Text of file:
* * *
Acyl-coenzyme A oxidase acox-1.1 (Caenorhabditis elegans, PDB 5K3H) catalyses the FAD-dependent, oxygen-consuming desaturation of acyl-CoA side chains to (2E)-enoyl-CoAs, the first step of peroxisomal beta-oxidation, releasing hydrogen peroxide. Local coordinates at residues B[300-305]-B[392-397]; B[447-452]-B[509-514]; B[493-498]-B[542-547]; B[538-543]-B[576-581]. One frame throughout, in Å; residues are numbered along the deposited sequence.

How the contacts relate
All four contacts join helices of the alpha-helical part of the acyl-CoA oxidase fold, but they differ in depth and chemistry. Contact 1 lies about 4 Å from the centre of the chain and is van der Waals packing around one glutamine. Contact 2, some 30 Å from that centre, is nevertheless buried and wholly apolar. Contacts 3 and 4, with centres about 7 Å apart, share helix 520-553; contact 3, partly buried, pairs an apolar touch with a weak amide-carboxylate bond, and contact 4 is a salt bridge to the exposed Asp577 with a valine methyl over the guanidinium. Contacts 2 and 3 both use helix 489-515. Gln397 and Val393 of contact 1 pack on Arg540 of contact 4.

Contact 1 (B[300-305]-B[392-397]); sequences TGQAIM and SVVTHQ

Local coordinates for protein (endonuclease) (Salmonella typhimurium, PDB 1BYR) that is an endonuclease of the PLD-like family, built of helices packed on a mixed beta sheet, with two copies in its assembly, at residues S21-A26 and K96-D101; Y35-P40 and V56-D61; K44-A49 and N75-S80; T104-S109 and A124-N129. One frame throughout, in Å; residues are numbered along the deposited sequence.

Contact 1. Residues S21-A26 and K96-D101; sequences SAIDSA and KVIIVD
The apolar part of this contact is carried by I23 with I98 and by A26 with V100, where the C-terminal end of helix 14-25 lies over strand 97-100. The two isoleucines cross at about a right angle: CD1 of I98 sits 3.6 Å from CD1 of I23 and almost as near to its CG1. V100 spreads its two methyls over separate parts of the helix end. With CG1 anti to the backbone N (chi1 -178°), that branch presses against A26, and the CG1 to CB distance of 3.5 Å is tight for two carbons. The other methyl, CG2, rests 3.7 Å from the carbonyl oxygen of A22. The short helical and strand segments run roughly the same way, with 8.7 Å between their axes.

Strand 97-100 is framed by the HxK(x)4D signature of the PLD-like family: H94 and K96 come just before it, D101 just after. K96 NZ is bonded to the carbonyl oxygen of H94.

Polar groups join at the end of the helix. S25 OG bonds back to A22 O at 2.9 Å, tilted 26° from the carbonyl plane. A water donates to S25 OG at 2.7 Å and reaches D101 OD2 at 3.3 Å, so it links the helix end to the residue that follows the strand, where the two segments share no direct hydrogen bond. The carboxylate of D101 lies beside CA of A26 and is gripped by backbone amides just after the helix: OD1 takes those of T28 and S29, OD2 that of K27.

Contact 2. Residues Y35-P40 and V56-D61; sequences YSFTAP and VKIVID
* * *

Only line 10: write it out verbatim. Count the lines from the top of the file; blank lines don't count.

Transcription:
Contact 2. Residues Y35-P40 and V56-D61; sequences YSFTAP and VKIVID